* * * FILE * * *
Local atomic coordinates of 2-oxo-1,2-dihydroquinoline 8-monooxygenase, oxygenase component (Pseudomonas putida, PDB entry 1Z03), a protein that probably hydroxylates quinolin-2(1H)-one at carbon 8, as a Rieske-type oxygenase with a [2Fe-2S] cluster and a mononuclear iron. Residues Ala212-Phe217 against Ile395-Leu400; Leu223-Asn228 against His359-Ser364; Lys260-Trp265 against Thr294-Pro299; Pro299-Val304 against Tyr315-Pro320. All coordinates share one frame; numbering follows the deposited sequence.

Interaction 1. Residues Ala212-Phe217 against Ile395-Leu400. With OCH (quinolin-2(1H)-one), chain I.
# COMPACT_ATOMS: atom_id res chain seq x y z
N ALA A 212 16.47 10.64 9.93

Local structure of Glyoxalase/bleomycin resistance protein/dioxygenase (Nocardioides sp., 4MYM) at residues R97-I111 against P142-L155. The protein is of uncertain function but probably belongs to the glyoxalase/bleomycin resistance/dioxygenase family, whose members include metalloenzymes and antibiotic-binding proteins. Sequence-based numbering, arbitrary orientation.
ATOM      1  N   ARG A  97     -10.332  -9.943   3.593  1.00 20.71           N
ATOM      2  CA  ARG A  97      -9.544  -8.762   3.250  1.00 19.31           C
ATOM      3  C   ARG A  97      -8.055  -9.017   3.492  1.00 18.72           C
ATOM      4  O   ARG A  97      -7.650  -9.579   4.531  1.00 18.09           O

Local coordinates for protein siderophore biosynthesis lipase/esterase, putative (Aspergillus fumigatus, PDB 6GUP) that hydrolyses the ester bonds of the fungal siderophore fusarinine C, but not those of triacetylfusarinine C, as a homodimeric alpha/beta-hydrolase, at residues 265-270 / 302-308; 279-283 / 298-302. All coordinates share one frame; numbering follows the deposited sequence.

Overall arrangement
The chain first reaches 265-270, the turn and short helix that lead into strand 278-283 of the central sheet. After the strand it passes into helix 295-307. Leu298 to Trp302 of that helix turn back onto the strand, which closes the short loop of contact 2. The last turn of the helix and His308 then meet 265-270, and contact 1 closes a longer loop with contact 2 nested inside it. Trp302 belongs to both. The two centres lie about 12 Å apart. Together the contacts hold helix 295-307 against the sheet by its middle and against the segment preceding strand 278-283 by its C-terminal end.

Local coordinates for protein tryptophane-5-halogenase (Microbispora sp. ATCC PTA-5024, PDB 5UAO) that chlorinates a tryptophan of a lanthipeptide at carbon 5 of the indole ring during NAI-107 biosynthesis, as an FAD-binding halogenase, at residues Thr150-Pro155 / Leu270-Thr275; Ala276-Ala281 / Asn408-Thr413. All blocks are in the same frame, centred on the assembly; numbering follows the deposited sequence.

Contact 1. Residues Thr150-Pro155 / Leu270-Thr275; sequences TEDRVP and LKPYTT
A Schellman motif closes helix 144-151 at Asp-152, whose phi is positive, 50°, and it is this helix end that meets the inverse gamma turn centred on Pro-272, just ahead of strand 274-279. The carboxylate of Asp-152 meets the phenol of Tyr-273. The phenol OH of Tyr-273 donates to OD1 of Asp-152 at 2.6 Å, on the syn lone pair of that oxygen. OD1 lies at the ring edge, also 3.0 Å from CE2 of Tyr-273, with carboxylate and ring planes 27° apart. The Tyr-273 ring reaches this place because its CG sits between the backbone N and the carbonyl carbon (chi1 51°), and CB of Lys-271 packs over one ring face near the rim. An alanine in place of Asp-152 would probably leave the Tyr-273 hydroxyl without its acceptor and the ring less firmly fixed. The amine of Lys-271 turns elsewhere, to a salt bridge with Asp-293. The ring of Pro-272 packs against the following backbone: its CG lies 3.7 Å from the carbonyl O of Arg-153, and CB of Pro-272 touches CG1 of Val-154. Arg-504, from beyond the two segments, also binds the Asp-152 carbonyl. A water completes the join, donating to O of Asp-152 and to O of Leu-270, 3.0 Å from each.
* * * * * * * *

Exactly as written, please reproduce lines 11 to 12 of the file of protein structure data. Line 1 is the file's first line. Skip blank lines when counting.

Overall arrangement
The chain first reaches 265-270, the turn and short helix that lead into strand 278-283 of the central sheet. After the strand it passes into helix 295-307. Leu298 to Trp302 of that helix turn back onto the strand, which closes the short loop of contact 2. The last turn of the helix and His308 then meet 265-270, and contact 1 closes a longer loop with contact 2 nested inside it. Trp302 belongs to both. The two centres lie about 12 Å apart. Together the contacts hold helix 295-307 against the sheet by its middle and against the segment preceding strand 278-283 by its C-terminal end.